Small or slow-growing nodules discovered on a lung scan are unlikely to develop into tumors over the next two years, researchers reported on Wednesday.
The findings, reported in the New England Journal of Medicine, could help doctors decide when to do more aggressive testing for lung cancer. They could also help patients avoid unnecessarily aggressive and potentially harmful testing when lesions are found.
Lung cancer, the biggest cancer killer in the United States and globally, is often not diagnosed until it has spread. It kills 159,000 people a year in the United States alone.
The work is part of a larger effort to develop guidelines to help doctors decide what to do when such growths, often discovered by accident, appear in a scan.
High-tech X-rays called CT scans can detect tumors -- but they see all sorts of other blobs that are not tumors, and often the only way to tell the difference is to take a biopsy, a dangerous procedure.
Tested guidelines for dealing with the nodules do not exist, said Dr. James Mulshine of Rush University Medical Center in Chicago and David Jablons of the University of California San Francisco Cancer Center, in a Journal editorial.
Good guidelines could help make lung cancer screening practical, Dr. Rob van Klaveren of the Erasmus Medical Center in Rotterdam, the Netherlands, who led the new study, said in a telephone interview.
At the moment, routine lung cancer screening is considered impractical because of its high cost and because too many healthy people are called back for further testing.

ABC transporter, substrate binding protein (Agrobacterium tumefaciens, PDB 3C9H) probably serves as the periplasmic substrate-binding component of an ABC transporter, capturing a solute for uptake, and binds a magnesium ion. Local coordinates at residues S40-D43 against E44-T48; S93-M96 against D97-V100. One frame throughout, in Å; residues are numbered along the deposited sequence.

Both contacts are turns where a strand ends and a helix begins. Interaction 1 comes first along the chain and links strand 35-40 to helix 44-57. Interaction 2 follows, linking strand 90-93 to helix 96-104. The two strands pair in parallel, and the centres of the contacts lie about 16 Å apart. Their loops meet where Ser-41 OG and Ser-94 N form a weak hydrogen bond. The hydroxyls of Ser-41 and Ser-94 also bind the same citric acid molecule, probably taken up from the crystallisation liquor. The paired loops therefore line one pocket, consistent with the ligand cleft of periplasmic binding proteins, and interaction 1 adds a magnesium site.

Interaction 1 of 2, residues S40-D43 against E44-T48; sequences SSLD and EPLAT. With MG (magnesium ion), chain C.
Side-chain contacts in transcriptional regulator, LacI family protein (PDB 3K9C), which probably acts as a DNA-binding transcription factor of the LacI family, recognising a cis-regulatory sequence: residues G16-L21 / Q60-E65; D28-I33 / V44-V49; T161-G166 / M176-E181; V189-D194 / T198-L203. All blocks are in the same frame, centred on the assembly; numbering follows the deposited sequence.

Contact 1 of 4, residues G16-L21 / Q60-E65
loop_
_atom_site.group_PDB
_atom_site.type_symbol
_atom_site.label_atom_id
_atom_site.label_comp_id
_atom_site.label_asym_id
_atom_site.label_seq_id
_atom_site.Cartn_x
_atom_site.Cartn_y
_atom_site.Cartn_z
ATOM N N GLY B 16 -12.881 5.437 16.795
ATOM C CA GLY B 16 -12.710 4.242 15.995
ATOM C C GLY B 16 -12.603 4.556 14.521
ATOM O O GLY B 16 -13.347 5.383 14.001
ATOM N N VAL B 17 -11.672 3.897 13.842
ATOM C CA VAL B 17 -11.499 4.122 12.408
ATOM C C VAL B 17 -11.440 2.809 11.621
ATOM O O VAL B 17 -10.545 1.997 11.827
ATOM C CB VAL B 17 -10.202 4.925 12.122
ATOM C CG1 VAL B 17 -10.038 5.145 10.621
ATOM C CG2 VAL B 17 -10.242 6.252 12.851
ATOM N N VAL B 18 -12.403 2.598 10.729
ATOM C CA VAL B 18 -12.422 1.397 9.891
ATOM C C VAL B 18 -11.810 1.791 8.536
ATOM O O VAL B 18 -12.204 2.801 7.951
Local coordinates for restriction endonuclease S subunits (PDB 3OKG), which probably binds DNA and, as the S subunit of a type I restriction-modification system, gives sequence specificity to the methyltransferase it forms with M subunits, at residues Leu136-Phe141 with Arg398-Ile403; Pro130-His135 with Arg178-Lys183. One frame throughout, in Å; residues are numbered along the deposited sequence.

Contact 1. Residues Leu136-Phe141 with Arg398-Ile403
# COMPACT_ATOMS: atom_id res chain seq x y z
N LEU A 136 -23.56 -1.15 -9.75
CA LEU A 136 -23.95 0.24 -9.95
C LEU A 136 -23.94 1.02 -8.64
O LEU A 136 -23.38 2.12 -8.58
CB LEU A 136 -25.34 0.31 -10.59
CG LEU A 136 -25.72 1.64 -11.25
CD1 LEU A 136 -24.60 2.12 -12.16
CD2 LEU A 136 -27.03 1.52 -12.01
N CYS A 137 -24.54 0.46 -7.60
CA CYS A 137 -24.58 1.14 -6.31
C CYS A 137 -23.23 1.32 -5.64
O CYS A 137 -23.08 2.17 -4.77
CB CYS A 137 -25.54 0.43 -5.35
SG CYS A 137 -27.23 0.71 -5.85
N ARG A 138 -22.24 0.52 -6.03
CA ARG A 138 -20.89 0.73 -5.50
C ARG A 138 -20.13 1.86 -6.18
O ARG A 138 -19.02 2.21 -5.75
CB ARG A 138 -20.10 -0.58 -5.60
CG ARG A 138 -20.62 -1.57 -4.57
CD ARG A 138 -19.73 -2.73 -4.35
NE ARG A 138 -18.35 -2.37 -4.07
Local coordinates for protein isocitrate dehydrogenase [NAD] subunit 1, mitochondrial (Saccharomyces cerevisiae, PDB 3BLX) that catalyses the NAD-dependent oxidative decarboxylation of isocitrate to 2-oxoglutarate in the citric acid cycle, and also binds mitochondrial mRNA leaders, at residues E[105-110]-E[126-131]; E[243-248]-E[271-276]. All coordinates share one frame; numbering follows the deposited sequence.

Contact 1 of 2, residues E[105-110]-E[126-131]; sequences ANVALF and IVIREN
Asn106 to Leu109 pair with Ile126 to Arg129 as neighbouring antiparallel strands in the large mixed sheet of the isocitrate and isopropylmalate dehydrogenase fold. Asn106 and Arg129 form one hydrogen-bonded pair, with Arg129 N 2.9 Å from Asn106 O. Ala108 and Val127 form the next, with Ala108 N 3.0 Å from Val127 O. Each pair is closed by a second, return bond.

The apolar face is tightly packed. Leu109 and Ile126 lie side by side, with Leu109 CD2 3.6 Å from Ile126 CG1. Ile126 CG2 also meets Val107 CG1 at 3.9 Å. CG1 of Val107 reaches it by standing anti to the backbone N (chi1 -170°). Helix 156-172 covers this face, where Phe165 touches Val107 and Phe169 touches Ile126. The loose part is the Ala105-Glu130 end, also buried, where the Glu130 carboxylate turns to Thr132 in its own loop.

All these recall CT scans give rise to a lot of anxiety, said van Klaveren.
The team looked at 7,557 people at high risk for lung cancer because they were current and former smokers. All received multidetector CT scans that measured the size of any suspicious-looking nodules.
Volunteers who had nodules over 9.7 millimeters in width, or had growths of 4.6 millimeters that grew fast enough to more than double in volume every 400 days, were sent for further testing. Of the 196 people who fell into that category, 70 were found to have lung cancer; 10 additional cases were found years later.
But of the 7,361 who tested negative during screening, only 20 lung cancer cases later developed.
In a second round of screening, done one year after the first, 1.8 percent were sent to the doctor because they had a nodule that was large or fast-growing. More than half turned out to have lung cancer.
The result means that if the screening test says you don't have lung cancer, you probably don't, the researchers said. The chances of finding lung cancer one and two years after a negative first-round test were 1 in 1,000 and 3 in 1,000 respectively, they concluded.
The study is part of a larger project, known as NELSON, designed to see if a screening program can, over the long term, cut lung cancer death rates by 25 percent. Final results are expected in 2015.